This month’s picks show us that history is not about a static obsession with the past. In vivid portrayals of modern day Cuba, rapidly growing Asian America, the fiercely modern communications through which the Arab Spring gained steam and one couple’s disorienting move from inner-city New York to the deep South, these titles all examine radical change, using the past as a way to make sense of the dynamic present and future.
Embracing Cuba / Byron Motley ; foreword by Dr. Mariela Castro-Espín.
Forgoing the political imagery that has dominated American media, Motley highlights the many ways in which Cubans retain and nourish their zest for life despite the scarcity of every day. Through his vivid photographs, readers discover the real Cuba: its heart-stopping architecture and infectious energy, its cars seemingly teleported from the past, its love of baseball so fierce as to be nearly religious, the joy of community, and the unexpected juxtapositions of life in the last bastion of communism in the Western world.” (adapted from Syndetics summary)
The making of Asian America : a history / Erika Lee.
“In the past fifty years, Asian Americans have helped change the face of America and are now the fastest growing group in the United States. But as award-winning historian Erika Lee reminds us, Asian Americans also have deep roots in the country. The Making of Asian America tells the little-known history of Asian Americans and their role in American life, from the arrival of the first Asians in the Americas to the present-day.” (adapted from Syndetics summary)
Inferno in Chechnya : Russian-Chechen wars, the Al Qaeda myth, and the Boston Marathon bombings / Brian Glyn Williams.
“In 2013, the United States suffered its worst terrorist bombing since 9/11 at the annual running of the Boston Marathon. When the culprits turned out to be U.S. residents of Chechen descent, Americans were shocked and confused. Why would members of an obscure Russian minority group consider America their enemy? Inferno in Chechnya is the first book to answer this riddle by tracing the roots of the Boston attack to the Caucasus Mountains of southern Russia.” (adapted from Syndetics summary)
History of the world in maps : the rise and fall of empires, countries and cities.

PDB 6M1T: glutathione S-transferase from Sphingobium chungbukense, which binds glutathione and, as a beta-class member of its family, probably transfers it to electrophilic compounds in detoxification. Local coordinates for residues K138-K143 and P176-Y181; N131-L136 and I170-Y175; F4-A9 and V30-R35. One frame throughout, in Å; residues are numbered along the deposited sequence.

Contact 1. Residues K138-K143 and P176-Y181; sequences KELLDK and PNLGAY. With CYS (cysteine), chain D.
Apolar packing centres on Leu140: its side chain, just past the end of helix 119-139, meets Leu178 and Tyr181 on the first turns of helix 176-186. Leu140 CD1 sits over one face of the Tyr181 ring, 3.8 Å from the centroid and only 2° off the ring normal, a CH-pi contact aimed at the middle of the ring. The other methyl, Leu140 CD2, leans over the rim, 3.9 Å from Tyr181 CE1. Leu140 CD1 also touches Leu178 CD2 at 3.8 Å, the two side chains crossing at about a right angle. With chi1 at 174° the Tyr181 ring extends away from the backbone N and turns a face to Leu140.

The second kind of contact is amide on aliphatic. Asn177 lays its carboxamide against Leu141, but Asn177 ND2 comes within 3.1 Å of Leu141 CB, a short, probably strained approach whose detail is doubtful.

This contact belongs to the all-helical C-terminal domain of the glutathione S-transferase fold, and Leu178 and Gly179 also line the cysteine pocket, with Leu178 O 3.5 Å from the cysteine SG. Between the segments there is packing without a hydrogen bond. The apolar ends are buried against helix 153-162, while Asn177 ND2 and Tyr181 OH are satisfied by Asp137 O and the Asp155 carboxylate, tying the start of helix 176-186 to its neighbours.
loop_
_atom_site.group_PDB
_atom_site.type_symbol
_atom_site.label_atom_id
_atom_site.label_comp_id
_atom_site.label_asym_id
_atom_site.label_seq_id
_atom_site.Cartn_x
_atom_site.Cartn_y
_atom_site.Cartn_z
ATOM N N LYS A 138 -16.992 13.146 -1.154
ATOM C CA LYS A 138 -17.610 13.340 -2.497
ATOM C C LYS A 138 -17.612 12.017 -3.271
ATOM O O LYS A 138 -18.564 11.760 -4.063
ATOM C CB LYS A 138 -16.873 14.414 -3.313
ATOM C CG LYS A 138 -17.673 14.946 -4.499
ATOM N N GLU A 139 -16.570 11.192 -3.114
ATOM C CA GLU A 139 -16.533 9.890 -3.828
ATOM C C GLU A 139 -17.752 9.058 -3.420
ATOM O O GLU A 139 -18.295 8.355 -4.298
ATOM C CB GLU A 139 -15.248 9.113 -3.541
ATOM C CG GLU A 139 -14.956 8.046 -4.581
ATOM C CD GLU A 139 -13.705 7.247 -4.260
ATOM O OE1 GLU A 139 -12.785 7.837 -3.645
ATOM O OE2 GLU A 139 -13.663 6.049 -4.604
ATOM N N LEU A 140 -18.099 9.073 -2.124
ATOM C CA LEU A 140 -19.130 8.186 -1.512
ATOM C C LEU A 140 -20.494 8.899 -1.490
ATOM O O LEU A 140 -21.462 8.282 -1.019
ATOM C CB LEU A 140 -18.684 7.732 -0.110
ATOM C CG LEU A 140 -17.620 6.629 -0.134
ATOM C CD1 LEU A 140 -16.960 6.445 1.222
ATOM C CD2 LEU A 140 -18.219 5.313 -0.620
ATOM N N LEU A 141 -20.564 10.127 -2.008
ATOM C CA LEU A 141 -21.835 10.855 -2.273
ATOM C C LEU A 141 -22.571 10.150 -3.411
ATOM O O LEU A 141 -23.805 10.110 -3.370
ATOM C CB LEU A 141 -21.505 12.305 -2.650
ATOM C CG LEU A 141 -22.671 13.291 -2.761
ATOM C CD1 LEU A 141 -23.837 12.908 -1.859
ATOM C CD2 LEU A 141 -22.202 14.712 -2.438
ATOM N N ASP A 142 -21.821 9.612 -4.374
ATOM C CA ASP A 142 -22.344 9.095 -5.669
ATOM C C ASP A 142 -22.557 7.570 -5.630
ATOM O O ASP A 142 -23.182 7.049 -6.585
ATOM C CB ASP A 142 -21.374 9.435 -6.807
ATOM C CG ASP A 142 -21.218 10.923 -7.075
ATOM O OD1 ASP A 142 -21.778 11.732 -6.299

“From Babylonian tablets to Google Maps, the world has evolved rapidly, along with the ways in which we see it. In this time, cartography has not only kept pace with these changes, but has often driven them. In this beautiful book, over 70 maps give a visual representation of the history of the world.” (adapted from Syndetics summary)
Crossing the river : a life in Brazil / Amy Ragsdale.
“Elegantly written and vibrant in detail, Crossing the River tells a global story through a personal memoir, examining life without the trappings of modern American culture, and revealing surprising truths about identity, family, and love.” (adapted from Syndetics summary)
The march of folly : from Troy to Vietnam / Barbara W. Tuchman.
“Pulitzer Prize-winning historian Barbara W. Tuchman, grapples with her boldest subject: the pervasive presence, through the ages, of failure, mismanagement, and delusion in government. Tuchman’s incomparable talent for animating the people, places, and events of history is on spectacular display. (adapted from Syndetics summary)
The new Arabs : how the millennial generation is changing the Middle East / Juan Cole.
“Renowned blogger and Middle East expert Juan Cole takes us “inside the youth movements in Tunisia, Egypt, and Libya, showing us how activists used technology and social media to amplify their message and connect with like-minded citizens” ( The New York Times ) in this “rousing study of the Arab Spring” ( Publishers Weekly, starred review).” (adapted from Syndetics summary)
The end of tsarist Russia : the march to World War I and revolution / Dominic Lieven.
“World War I and the Russian Revolution together shaped the twentieth century in profound ways … Dominic Lieven connects for the first time the two events, providing both a history of the First World War’s origins from a Russian perspective and an international history of why the revolution happened. By placing the crisis of empire at its core, Lieven links World War I to the sweep of twentieth-century global history.”– Publisher’s description.
Underground in Berlin : a young woman’s extraordinary tale of survival in the heart of Nazi Germany / Marie Jalowicz Simon.
“In 1941, Marie Jalowicz Simon, a nineteen-year-old Berliner, made an extraordinary decision. All around her, Jews were being rounded up for deportation, forced labor, and extermination. Marie took off her yellow star, turned her back on the Jewish community, and vanished into the city. In the years that followed, Marie lived under an assumed identity, forced to accept shelter wherever she found it. Only her quick-witted determination and the most hair-raising strokes of luck allowed her to survive.” (adapted from Syndetics summary)
Dispatches from Pluto : lost and found in the Mississippi Delta / Richard Grant.
“Richard Grant and his girlfriend were living in a shoebox apartment in New York City when they decided on a whim to buy an old plantation house in the Mississippi Delta. Dispatches from Pluto is their journey of discovery into this strange and wonderful American place. Imagine A Year In Provence with alligators and assassins, or Midnight in the Garden of Good and Evil with hunting scenes and swamp-to-table dining.” (adapted from Syndetics summary)